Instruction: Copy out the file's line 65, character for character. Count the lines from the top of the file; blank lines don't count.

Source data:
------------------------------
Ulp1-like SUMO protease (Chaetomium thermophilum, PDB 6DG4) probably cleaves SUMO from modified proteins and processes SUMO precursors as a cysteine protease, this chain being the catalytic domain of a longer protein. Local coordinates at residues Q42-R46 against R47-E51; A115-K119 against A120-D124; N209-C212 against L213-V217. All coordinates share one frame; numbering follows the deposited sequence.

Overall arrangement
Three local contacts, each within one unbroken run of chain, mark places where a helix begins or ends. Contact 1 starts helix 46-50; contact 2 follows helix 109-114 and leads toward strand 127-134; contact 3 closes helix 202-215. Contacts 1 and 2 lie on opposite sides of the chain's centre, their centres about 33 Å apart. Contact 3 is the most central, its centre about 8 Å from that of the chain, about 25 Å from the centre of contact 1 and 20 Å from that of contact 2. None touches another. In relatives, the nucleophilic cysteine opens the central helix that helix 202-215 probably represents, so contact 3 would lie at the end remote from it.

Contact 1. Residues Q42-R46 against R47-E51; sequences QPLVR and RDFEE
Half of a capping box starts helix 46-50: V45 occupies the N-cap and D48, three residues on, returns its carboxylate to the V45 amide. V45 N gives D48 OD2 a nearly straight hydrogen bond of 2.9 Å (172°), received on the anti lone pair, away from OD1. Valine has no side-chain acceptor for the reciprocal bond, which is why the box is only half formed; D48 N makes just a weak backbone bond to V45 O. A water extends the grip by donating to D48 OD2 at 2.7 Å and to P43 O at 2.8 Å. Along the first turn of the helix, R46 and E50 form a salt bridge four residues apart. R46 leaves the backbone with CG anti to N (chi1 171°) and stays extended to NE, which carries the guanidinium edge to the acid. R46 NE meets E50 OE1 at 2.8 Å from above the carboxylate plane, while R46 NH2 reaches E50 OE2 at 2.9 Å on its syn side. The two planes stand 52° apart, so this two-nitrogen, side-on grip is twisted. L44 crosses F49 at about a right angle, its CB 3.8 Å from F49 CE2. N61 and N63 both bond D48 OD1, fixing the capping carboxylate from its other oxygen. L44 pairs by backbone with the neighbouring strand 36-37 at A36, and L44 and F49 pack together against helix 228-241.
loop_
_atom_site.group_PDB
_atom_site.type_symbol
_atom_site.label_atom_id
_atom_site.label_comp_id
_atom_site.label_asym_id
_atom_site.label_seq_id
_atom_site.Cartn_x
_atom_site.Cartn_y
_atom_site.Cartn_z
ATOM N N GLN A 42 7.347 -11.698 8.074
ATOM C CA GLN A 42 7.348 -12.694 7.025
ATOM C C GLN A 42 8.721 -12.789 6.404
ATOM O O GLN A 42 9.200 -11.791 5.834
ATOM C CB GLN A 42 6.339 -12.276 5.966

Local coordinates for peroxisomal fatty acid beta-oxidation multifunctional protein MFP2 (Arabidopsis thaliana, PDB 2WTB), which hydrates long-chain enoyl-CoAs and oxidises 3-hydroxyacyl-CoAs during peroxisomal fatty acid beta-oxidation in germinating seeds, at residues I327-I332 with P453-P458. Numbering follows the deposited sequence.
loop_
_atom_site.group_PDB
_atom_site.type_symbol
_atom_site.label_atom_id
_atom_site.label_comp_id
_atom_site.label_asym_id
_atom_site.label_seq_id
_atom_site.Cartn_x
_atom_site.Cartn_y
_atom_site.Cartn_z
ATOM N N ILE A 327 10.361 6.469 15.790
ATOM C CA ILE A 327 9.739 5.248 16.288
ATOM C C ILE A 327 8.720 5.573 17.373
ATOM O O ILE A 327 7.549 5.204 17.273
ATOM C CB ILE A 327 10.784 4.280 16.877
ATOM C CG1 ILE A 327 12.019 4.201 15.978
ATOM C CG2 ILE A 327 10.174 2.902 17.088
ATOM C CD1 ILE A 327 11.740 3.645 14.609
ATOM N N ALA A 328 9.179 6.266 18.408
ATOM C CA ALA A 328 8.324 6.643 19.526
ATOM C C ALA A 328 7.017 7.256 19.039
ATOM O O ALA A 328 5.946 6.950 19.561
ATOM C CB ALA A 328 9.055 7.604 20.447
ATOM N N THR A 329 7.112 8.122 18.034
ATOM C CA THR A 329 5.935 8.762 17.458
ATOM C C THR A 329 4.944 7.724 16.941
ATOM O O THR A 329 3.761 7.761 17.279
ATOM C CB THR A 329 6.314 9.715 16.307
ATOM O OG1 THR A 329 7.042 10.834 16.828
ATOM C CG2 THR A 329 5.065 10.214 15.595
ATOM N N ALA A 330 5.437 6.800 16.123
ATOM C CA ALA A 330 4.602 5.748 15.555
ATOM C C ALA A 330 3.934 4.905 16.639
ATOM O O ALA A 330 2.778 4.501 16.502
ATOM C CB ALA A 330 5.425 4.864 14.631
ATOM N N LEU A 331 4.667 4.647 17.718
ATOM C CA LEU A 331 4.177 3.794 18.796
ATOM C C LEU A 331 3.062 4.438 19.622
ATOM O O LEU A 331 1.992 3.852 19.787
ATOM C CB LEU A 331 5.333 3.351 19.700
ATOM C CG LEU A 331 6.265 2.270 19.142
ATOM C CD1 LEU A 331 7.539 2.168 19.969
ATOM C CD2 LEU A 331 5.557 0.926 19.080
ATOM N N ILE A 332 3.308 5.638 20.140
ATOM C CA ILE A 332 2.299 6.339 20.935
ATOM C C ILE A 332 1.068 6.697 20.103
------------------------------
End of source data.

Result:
ATOM N N ILE A 332 3.308 5.638 20.140